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Re: Should the readline *-meta flags reset when $LANG changes?

From: Koichi Murase
Subject: Re: Should the readline *-meta flags reset when $LANG changes?
Date: Thu, 11 Aug 2022 11:59:57 +0900

2022年8月10日(水) 23:21 Chet Ramey <chet.ramey@case.edu>:
> > Does it mean custom values of these readline variables will be lost
> > every time LANG or LC_{CTYPE,ALL} is changed even if a user or program
> > intentionally sets them up?
> It means those settings will now mirror the locale.
> > We often temporarily change LANG or LC_* to perform some binary
> > operations [such as counting the number of bytes of data and safely
> > removing trailing x from the result of $(command;printf x)].
> Do you often do this in interactive shells?

Yes, but I don't mean I directly type the above kinds of commands in
the command line and run them, but I use them in the functions called
through `bind -x'.  Also, the above cases (counting bytes and removing
trailing x) are just examples; I set locale variables for various
purposes in the actual codes.  For example, I often type and run
commands of the form

  LANG=C some-commands-or-functions

to get the default error messages that are not locale-specific (though
I could use LC_MESSAGES=C instead, yet LANG=C is easier to type for
me).  I normally use the locale LANG=ja_JP.UTF-8 by default, so the
commands output error messages in Japanese by default.  This is not
useful when I would like to search for the solution on the internet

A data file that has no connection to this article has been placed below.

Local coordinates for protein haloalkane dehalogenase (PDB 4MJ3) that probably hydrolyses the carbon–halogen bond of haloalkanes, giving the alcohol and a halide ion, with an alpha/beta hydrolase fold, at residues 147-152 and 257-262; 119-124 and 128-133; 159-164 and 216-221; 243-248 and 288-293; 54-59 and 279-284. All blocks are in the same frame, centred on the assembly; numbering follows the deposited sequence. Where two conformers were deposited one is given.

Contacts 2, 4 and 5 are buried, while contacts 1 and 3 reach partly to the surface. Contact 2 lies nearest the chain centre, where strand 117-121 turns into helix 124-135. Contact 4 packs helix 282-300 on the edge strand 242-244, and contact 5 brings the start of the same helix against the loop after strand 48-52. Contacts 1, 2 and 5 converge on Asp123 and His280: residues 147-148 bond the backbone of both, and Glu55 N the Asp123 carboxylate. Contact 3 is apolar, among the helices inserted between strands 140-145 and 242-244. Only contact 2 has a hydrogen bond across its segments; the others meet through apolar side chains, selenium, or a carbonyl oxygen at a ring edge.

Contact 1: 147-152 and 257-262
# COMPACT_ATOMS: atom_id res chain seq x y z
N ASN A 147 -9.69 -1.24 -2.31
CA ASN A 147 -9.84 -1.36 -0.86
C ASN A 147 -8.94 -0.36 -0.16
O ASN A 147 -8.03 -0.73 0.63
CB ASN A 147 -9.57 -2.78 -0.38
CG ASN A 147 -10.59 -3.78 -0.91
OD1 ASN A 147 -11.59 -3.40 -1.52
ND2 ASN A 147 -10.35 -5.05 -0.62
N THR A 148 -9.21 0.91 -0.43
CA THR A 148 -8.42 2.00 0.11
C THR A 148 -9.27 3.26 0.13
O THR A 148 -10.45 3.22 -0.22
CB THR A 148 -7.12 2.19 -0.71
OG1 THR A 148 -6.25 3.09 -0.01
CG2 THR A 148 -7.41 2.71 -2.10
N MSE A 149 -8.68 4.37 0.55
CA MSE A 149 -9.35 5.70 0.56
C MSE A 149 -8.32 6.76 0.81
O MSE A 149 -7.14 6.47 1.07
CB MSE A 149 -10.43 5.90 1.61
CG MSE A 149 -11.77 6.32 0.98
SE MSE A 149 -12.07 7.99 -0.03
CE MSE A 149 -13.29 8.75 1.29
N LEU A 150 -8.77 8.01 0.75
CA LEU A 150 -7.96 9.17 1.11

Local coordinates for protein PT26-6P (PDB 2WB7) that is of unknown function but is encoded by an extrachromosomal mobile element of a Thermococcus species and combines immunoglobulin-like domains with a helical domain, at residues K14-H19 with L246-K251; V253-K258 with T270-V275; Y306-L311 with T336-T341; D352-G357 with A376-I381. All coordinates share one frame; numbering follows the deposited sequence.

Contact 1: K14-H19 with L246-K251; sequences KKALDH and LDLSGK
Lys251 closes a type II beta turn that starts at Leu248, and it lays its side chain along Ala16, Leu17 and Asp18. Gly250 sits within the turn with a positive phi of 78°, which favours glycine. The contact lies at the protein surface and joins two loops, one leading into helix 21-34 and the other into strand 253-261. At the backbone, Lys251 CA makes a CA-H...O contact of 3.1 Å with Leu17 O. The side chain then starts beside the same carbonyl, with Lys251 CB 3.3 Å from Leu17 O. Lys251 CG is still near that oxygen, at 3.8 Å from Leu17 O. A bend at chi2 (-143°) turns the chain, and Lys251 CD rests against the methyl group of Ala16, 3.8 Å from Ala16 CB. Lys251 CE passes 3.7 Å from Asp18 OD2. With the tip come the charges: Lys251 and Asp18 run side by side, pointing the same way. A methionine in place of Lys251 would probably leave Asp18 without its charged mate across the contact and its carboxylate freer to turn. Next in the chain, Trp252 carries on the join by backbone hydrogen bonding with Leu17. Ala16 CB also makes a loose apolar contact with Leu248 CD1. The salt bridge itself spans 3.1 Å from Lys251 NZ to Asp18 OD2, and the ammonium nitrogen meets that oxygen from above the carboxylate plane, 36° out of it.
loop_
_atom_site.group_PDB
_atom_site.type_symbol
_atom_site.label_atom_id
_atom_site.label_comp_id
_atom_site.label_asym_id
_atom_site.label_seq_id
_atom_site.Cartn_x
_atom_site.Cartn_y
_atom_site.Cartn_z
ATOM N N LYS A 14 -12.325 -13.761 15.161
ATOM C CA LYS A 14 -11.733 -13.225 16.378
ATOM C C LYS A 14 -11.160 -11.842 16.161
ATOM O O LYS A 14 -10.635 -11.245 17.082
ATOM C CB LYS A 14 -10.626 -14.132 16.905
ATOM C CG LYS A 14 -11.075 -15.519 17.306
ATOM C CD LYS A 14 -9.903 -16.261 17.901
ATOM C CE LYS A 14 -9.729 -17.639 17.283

because there is almost no information on the Japanese error message.

> Often enough to make a difference?

My `bind -x' functions use `LC_ALL=' and `LC_CTYPE=C' for every
keystroke, for example, in combination with `builtin read'.  They also
use `LC_ALL=' for other purposes for mostly every keystroke.  Some vi
binding also uses `LC_CTYPE=C'.  My completion functions also change
`LC_ALL` and `LC_CTYPE`.  For example, `LC_CTYPE=C' is used in
calculating a PJW hash code of a given string.  I haven't carefully
checked, but there are probably other cases of changing `LC_CTYPE'.
Also, `LC_ALL=' is used everywhere.

> Across multiple calls to readline?

I think I am missing the point.  What does ``multiple calls to
readline'' mean?  Is the situation different from a single call to

Hmm, I think I first need to make it clear that the behavior of my
code, which is supposed to be sourced in an interactive session by
users, is unaffected by these readline settings.  I just do not want
to break or change the existing user settings inside the functions
that I provide.  The behavior of my functions is unaffected (except
for « bind -x '"\M-x":....'  » which is affected by `convert-meta',
for which I already implemented a workaround) because it doesn't try
to communicate with readline inside a single call of `bind -x'.  The
problem is that, with the new automatic adjustment of these readline
variables, the settings by users can be lost after using `LC_ALL=' or
`LC_CTYPE=C' inside my functions.

I believe this is a general problem for writers of Bash
configurations. `bash_completion' also uses `LC_CTYPE=C' and
`LC_ALL=C'.  The behavior of such configurations itself will be
unaffected by the change of readline settings, but they need to
implement special treatment to preserve the user settings if the user
settings will be lost by changing locales.

> And, if the change is intended to be temporary, why would you not
> want the relevant readline variables to reflect the locale when you
> were finished?

Because I would not like to break the users' settings.  In general, a
third-party Bash configuration should not overwrite the users'
settings as far as the configuration does not need the setting.

> > Also, if these readline variables would be cleared every time, it
> > seems to me that these readline variables would be effectively
> > unconfigurable and would lose the point of their existence, or we